In today’s fast-paced business landscape, sophisticated software systems fuel the performance of every financial services organisation. Finally, intelligent banking is on the rise.
Given their dependence on technology, it’s established practice to store a company’s business-critical software with a third-party. This strategy helps protect against financial or reputational damage in the event of software failure.
We call this software (or source code) escrow.
Software escrow and security
Security lies at the heart of all software escrow arrangements. It offers a reliable way to protect both parties.
Customers want to protect the investment they’ve made in the software’s procurement, installation and development. Suppliers, on the other hand, must ensure the value of its intellectual property isn’t diluted through misuse.
Under a traditional standard escrow arrangement, all parties agree to place the source code in the vaults of a trusted escrow agent. Security-conscious to the end, any signed agreement typically states when the code can be released, and how it can be used.
Intelligent banking movement
We’re witnessing exciting change in the financial services industry. Traditionally, organisations have hosted and managed software in-house. Now, banking is becoming smarter, with 83% of enterprise workloads predicted to be in the cloud by 2021.
Investments in cloud-enabling technologies is increasing. Support for non-cloud or on premise IT infrastructure, meanwhile, is in decline.
The financial technology (fintech) market has welcomed this rapid uptake. Forecasts peg the compound of annual growth rate at 74.16% between 2019 and 2025, further driven by external customers, internal ambitions, and Open Banking standards.
Powering the intelligent banking movement is a heady mix of cloud computing and analytics: modernising payments is in full swing as companies shift to the cloud.
But we’re also seeing how data alters business practices. Businesses regularly use analytics to identify new revenue streams.
Machine learning is now being deployed to combat financial crime. Technological advances means it can now successfully recognise the difference between fraudulent and genuine patterns of behaviour. In this way alone, an investment in cloud computing and AI offers a significant ROI.
Many modern fintech companies, unhindered by legacy technology, are re-shaping the financial services community. In our cloud-first world, they’re developing innovative customer-centric systems.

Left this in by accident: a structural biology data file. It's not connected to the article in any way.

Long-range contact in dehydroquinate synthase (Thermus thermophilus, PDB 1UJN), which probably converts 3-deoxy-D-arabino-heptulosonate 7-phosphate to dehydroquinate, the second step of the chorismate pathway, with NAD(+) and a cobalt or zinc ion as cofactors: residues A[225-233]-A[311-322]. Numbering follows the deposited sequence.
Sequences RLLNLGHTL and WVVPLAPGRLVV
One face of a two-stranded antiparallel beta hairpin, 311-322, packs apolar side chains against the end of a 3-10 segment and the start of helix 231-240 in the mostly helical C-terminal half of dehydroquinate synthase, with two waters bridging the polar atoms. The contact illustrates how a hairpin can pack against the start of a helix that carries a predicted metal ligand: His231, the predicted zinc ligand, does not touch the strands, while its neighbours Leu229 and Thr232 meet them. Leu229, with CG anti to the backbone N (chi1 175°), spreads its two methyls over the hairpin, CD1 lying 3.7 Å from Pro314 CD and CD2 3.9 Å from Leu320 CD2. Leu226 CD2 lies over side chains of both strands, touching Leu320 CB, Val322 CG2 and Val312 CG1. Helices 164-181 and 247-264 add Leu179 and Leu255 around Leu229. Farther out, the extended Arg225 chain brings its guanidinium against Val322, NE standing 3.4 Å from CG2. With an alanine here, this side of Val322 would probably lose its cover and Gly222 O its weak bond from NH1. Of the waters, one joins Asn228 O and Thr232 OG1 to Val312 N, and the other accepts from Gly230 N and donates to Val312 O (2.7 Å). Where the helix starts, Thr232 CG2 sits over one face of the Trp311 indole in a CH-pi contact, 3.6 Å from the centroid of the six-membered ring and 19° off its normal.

However, during this transformation, some in the industry are raising concerns around security, and how to protect business-critical software.
And here we hit a snag.
Differences between traditional and cloud-hosted software escrow
A traditional software escrow arrangement doesn’t work for cloud-hosted services.
Let’s say a customer has been given the source code. Where would they deploy the solution? What would they do about data stored in the cloud? And how would they manage that solution with no technical experience?
There are similarities between the two arrangements, of course – including how and when deposits are to be made, what happens if the deposits are deficient and, most importantly, the trigger events allowing the agent to release the solution to the customer.
The main difference between traditional and cloud-hosted escrow services is what it covers:
- Providing access to the cloud-hosted applications’ live production environment
- Replication of the entire solution and customer data in a secure, independently hosted environment
- Documenting the blueprint of the application environment
- Transfer of the knowledge needed to deploy and maintain the solution if a release event occurred
Recognising the need for a simple cloud resilience solution, NCC Group’s Escrow-as-a-Service helps organisations create a digitally focused business strategy. This lets them confidently embrace the cloud, knowing they have security, regulatory compliance, and access to cloud-hosted software applications.
Despite these clear benefits, those in the financial sector often view cloud-based software escrow with suspicion. Perhaps that’s understandable for an industry focused on security and trust. But it’s now a necessary skill for any organisation looking to maintain a competitive edge and deliver outstanding customer experience. Cloud computing is a true innovation, not the enemy to it.
About the author
Lee Corbett is the Strategic Partner Recruit Lead at Microsoft UK. He focuses on the recruitment of industry-leading ISVs and SaaS providers running Microsoft cloud. He’s passionate about the potential of cloud computing and AI, and how it’s transforming and disrupting the software market. Over the last 9 years, Lee has successfully built partnerships with ISVs and Services Partners to light up these Azure cloud and AI digital experiences for Microsoft’s customers.